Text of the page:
This study focuses on the latter between-attribute Stroop matching tasks and proposes an account of the basic pattern of performance in the different trial types of these tasks. Before introducing the study, we review previous conflicting findings and introduce a notation of trial types that will help in interpreting and integrating these findings.

Trial types in the Stroop matching task

Because Treisman and Fearnley (1969) measured performance for entire blocks, but not for single stimulus displays, they were not able to differentiate between trial types. In fact, target, distracter, and probe attributes can be combined in five different ways, resulting in five different trial types that are best described by the pattern of pairwise relations between attributes. Three relations between pairs of attributes can be distinguished: (1) the task-relevant relation between probe and target attribute, (2) the task-irrelevant relation between target and distracter attribute, and (3) the task-irrelevant relation between probe and distracter attribute. Each of these pairs of attributes can be either same or different. Table 1 illustrates how these pairwise relations result in five different trial types; examples for each trial type are given for each version of the Stroop matching task.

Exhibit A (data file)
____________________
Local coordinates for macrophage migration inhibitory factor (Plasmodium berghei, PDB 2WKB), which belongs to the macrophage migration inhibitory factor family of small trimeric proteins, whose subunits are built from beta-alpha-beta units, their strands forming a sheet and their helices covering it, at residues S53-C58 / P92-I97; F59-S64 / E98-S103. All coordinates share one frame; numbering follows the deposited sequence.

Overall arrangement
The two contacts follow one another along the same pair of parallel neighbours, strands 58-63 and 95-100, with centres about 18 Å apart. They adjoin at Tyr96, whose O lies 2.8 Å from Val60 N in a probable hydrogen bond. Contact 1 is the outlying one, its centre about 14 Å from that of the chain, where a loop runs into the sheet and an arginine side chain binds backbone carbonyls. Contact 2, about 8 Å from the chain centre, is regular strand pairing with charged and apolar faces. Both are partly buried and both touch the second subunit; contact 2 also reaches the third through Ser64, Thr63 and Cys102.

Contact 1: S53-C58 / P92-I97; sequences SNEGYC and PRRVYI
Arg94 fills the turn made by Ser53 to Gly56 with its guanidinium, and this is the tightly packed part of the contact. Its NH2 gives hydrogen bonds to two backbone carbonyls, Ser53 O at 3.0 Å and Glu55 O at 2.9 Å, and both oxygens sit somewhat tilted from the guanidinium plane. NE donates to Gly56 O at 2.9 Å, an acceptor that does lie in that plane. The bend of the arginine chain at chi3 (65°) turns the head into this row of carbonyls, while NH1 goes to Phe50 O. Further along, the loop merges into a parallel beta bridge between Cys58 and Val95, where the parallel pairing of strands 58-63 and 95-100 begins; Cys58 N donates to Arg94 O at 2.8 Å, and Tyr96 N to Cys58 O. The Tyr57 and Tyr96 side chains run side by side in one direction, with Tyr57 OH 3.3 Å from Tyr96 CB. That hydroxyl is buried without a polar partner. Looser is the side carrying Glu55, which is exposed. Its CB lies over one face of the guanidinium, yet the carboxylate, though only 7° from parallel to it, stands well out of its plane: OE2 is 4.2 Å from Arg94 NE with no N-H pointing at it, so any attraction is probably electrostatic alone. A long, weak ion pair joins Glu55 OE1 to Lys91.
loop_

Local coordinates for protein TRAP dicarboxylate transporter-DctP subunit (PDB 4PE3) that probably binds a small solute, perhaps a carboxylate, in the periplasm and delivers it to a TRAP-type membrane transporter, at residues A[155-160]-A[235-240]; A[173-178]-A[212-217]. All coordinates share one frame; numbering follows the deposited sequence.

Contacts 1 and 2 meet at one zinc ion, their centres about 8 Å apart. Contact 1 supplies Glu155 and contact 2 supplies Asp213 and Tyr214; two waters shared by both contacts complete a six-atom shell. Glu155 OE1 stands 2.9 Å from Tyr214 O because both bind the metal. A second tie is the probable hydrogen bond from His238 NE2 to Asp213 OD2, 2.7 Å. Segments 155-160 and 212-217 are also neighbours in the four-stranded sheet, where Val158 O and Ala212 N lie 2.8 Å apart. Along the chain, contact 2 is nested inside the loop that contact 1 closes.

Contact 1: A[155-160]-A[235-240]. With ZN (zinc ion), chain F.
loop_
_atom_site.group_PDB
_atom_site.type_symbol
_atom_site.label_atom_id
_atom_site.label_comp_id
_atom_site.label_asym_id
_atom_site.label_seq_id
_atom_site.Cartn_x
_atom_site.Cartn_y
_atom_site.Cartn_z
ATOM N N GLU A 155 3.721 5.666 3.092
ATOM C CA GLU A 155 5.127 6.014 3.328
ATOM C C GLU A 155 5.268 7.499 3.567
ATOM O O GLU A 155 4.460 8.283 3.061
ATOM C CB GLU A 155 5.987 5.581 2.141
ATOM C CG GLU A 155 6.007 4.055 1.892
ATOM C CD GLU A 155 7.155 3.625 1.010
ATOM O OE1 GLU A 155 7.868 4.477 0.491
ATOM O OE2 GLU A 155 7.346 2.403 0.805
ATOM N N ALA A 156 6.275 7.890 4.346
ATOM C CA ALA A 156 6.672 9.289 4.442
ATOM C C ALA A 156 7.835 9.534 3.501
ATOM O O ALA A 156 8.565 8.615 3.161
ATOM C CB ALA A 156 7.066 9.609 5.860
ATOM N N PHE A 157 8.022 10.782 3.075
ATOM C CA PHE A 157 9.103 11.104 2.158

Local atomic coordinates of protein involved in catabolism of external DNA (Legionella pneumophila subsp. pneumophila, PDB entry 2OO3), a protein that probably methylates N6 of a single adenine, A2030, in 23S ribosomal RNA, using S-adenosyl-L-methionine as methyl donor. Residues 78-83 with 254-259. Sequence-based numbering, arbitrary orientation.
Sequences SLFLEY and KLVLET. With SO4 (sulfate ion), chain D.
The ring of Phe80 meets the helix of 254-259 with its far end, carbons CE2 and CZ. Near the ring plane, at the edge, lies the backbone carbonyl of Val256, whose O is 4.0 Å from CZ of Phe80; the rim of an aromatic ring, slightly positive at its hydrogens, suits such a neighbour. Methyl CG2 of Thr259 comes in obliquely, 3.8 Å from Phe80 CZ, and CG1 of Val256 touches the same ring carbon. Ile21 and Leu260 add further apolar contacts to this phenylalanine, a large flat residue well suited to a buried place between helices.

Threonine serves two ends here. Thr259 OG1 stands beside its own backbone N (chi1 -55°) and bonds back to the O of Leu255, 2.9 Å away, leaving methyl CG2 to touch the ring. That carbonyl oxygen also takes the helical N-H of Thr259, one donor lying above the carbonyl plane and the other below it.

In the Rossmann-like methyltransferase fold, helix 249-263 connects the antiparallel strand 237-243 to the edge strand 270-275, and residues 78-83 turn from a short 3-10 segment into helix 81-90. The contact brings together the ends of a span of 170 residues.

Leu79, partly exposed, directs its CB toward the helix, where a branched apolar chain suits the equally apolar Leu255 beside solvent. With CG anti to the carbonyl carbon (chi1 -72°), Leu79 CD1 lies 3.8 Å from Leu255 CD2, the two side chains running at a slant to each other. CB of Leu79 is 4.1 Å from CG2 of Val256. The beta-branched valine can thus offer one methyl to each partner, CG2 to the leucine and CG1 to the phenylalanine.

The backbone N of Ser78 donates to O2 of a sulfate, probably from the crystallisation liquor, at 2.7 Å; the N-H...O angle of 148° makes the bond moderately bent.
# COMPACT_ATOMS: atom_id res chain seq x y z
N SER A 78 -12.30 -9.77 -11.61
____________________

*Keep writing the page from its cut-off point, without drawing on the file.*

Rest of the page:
Perhaps in contrast to the classical Stroop task it is not immediately obvious which of the types of Stroop matching task trials would be associated with interference. This is reflected in the literature as an ongoing debate about how trial types should be classified and analyzed (e.g., Dyer, 1973; Goldfarb & Henik, 2006; Luo, 1999). Table 1 lists previous Stroop matching task studies and gives an overview of the different approaches.